Salisbury University on the Eastern Shore has become the first school in Maryland's public university system to make tests such as the SAT optional for students with average grades of 3.5 or better on a 4-point scale. Although de-emphasizing standardized tests is justifiable, Salisbury officials are quick - and right - to point out that a number of factors should govern admissions decisions, not just grades or test scores.
Questions have long been raised about how well standardized admissions tests predict first-year college success and whether they are economically and racially biased. An estimated 25 percent of the nation's top 100 liberal arts colleges have already made the SAT and other admissions tests optional.
Officials at Salisbury, which is the fifth largest campus in the University of Maryland system and has the system's second highest graduation and retention rates (after College Park), examined last year's freshman class and found that the rigor and variety of high school courses, as well as grades achieved in those courses, were the best predictors of academic success. With approval from the state Board of Regents, Salisbury will soon start a five-year pilot program that will allow any applicant with at least a 3.5 grade-point average not to submit standardized test scores.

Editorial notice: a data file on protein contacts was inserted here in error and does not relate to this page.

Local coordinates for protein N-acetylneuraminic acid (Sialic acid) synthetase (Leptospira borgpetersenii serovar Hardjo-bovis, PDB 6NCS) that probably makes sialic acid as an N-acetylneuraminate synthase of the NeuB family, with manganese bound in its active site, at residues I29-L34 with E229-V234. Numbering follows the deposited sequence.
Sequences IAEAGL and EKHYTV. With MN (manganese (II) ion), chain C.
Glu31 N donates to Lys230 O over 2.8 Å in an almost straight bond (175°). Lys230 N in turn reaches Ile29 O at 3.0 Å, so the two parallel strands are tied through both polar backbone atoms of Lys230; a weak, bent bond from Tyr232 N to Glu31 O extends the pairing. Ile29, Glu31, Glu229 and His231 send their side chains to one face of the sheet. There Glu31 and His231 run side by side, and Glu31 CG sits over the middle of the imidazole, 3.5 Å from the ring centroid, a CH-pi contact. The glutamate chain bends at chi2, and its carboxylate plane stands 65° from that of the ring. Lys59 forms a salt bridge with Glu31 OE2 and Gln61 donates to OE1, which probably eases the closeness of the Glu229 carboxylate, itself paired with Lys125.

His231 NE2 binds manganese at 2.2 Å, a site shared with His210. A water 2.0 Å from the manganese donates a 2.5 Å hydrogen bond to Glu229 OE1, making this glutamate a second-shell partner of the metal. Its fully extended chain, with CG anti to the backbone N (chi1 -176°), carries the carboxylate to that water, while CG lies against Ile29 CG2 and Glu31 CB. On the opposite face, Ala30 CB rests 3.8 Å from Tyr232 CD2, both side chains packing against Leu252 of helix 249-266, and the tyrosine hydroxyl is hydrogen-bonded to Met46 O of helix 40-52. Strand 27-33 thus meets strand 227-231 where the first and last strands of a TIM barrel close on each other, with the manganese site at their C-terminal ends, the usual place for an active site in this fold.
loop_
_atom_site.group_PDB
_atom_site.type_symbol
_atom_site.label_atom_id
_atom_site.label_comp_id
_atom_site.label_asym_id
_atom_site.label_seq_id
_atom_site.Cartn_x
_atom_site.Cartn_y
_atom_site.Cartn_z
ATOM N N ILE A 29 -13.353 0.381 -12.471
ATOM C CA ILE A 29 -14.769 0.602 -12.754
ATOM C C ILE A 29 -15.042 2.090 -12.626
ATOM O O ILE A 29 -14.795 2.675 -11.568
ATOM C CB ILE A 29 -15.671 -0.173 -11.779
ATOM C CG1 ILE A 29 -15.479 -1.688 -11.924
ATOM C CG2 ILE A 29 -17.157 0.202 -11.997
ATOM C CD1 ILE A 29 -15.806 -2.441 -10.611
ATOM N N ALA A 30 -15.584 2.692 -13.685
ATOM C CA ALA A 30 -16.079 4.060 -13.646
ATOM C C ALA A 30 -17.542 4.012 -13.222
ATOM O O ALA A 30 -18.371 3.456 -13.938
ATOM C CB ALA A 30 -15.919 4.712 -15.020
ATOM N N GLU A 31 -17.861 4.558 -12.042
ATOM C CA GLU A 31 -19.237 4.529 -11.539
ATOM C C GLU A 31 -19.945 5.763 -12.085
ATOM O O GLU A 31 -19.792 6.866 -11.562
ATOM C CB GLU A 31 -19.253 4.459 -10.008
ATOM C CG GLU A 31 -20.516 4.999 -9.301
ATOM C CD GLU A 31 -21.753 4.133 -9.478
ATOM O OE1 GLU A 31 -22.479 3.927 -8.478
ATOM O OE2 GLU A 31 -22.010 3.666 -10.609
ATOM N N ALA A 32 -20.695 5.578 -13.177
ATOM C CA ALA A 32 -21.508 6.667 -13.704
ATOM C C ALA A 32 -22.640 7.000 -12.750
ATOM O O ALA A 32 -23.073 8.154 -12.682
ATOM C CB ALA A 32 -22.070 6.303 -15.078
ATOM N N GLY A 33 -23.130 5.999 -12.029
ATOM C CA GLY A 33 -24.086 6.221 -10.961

University officials insist, however, that a high GPA is no guarantee of admission. The courses taken must cover a number of subject areas and have a certain level of difficulty, such as advanced placement courses. Extra-curricular activities, leadership qualities and community service are also part of the mix. Officials estimate that the new policy could affect about 200 of next year's anticipated 1,200 freshmen, particularly students who don't perform well on standardized tests or can't afford test preparation courses.
Salisbury has made a different calculation than Towson University, which recently announced that it would admit some students with high SAT scores and lower grade-point averages in an effort to attract more males. It only goes to show why college admissions can't be and shouldn't be an exact science.
An editorial that appeared Tuesday should have stated that Baltimore loses about $10 million a year in uncollected admission and amusement taxes on licensed video poker games.